Karen Ann Ulmer, P.C.
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Living Together During Divorce

Sometimes when parties are divorcing, they continue to reside together under one roof while the divorce is pending. This can be the situation for many reasons. One reason may be that neither party has sufficient income to live on their own. It may be that all their funds are tied up into the house and they do not have a significant payment to put down on another residence. Sometimes, they both want to keep the house in the divorce. In others, it may be that neither wants to move out when there are children involved. Whatever the reason, it can be very difficult to live together while the you are divorcing and setting some ground rules may be in order.

When you have children and are in the process of divorce, it is best that you try to maintain a stable home environment for the children. Do not start dating and bringing your new partner into the home to visit while you are still living with your spouse. It can be confusing for the children and can lead to conflict. Likewise, do not bring other families into the home to live unless your spouse agrees. This can lead to an action in Special Relief to try to evict you and your unwanted guests. In addition, keep your arguments out of the earshot of the children. If you need to address things that stir emotions, put it in writing to your spouse or create a space in your home away from the children where you can go to talk.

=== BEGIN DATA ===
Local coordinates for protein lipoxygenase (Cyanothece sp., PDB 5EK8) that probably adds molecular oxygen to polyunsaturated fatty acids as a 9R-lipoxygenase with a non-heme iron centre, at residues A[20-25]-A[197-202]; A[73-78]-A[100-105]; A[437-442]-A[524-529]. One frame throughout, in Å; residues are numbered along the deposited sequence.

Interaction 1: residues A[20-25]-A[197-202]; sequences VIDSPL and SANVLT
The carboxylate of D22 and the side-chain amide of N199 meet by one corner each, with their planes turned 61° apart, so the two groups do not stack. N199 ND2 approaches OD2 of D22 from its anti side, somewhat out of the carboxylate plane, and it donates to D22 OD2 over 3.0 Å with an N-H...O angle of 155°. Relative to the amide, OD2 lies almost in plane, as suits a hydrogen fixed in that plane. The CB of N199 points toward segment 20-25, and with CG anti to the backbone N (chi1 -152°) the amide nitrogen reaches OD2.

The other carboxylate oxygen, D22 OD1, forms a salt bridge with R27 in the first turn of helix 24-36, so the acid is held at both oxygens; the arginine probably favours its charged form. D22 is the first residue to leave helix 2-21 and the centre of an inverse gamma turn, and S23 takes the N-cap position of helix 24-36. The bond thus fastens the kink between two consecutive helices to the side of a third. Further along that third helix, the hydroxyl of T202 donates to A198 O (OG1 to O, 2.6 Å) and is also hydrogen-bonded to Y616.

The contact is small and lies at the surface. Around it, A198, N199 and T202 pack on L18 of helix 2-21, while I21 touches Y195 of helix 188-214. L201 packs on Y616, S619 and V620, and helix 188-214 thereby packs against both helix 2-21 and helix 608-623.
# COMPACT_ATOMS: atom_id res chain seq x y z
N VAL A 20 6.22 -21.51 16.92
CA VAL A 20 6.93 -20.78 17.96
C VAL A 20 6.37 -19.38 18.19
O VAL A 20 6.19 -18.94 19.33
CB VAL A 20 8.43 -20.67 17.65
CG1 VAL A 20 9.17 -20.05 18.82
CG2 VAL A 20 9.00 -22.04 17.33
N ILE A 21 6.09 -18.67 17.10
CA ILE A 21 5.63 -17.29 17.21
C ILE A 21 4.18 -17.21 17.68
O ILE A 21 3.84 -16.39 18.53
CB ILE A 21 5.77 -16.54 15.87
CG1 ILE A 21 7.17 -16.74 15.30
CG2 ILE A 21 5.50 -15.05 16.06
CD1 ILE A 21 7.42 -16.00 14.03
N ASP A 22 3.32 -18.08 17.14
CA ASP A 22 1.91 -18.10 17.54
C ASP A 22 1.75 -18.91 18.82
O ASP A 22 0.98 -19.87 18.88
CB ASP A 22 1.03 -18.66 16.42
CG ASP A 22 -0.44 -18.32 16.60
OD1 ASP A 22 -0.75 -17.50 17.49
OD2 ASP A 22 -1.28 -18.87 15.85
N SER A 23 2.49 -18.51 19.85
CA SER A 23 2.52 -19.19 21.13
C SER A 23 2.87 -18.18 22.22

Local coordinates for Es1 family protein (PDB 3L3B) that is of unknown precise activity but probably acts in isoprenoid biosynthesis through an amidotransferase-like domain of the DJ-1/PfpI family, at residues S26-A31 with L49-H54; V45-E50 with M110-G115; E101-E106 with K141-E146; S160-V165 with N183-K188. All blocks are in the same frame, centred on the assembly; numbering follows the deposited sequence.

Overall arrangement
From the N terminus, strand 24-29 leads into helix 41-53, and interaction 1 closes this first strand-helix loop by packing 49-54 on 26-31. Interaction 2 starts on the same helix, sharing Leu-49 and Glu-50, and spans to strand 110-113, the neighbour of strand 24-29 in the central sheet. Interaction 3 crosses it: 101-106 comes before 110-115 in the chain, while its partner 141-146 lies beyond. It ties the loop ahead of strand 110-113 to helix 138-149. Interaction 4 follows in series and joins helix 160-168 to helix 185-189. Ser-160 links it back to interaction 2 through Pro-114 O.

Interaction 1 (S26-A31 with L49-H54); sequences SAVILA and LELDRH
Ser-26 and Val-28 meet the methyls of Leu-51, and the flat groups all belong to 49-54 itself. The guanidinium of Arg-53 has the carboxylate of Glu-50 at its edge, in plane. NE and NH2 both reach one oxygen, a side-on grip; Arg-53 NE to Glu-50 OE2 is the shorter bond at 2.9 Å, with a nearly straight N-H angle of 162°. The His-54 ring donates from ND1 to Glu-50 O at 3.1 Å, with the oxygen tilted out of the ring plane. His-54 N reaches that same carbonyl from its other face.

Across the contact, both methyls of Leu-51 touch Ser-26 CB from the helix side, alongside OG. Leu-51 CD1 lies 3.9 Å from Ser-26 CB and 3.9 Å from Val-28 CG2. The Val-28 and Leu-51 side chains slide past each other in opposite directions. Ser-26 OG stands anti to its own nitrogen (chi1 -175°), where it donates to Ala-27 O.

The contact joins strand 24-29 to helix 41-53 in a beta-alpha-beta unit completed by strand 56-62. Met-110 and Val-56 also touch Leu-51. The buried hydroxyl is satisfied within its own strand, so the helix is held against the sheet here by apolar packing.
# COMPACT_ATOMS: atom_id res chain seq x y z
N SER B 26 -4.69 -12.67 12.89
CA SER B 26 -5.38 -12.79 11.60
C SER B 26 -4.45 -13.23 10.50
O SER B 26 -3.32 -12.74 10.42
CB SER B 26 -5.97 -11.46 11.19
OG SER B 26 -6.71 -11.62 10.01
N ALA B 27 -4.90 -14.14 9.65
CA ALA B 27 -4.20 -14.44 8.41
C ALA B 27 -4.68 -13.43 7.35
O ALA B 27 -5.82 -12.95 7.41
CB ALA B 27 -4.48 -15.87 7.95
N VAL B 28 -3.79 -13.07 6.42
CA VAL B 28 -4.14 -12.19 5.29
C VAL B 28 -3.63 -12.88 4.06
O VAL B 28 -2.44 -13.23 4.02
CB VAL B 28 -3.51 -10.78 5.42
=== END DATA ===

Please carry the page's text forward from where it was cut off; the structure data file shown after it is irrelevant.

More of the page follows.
Sometimes when you are living together while divorcing, it is not a bad idea to try to create a custody schedule if you have children. This allows you to test out what may work or not work in the future when you eventually do separate. It does not mean you have to leave or not see your children when you are in the home together but you may want to set up rules on responsibility for the children on particular nights and weekends, which may involve all the care for the children, from cooking, to dressing, feeding, bathing, etc. so you have a trial run before you actually physically separate.

Financially, many parties who live together while they are divorcing continue to manage their household expenses as they did when they were not divorcing. This seems to lead to less conflict in the home. You can still and should establish your own separate account so that any excess funds you generate from your own work can be deposited into that account. You may want to deposit your earnings in your separate account and transfer money into your household account to pay the bills. Any money you earn after separation that you keep separate will not be considered in the divorce. You definitely want to close joint credit cards unless they are used strictly to pay household expenses.

While it may not be ideal to be getting divorced and still living together, it can be easier when you set up rules that both parties follow.

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